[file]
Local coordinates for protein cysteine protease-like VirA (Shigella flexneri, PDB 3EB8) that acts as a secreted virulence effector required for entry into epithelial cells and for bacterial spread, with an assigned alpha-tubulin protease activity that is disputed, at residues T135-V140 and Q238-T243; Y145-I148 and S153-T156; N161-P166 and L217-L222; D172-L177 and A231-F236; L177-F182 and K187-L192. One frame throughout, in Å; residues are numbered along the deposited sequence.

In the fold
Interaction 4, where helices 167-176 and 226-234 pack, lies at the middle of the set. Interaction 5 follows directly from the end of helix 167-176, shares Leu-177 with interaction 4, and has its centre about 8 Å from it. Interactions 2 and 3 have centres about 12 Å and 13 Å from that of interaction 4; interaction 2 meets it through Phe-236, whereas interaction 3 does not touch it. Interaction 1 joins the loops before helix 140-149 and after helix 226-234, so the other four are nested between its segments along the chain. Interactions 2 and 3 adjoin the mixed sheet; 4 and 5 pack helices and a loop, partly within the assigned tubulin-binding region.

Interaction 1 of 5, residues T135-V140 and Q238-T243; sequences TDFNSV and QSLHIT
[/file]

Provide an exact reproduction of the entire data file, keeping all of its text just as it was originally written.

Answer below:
Local coordinates for protein cysteine protease-like VirA (Shigella flexneri, PDB 3EB8) that acts as a secreted virulence effector required for entry into epithelial cells and for bacterial spread, with an assigned alpha-tubulin protease activity that is disputed, at residues T135-V140 and Q238-T243; Y145-I148 and S153-T156; N161-P166 and L217-L222; D172-L177 and A231-F236; L177-F182 and K187-L192. One frame throughout, in Å; residues are numbered along the deposited sequence.

In the fold
Interaction 4, where helices 167-176 and 226-234 pack, lies at the middle of the set. Interaction 5 follows directly from the end of helix 167-176, shares Leu-177 with interaction 4, and has its centre about 8 Å from it. Interactions 2 and 3 have centres about 12 Å and 13 Å from that of interaction 4; interaction 2 meets it through Phe-236, whereas interaction 3 does not touch it. Interaction 1 joins the loops before helix 140-149 and after helix 226-234, so the other four are nested between its segments along the chain. Interactions 2 and 3 adjoin the mixed sheet; 4 and 5 pack helices and a loop, partly within the assigned tubulin-binding region.

Interaction 1 of 5, residues T135-V140 and Q238-T243; sequences TDFNSV and QSLHIT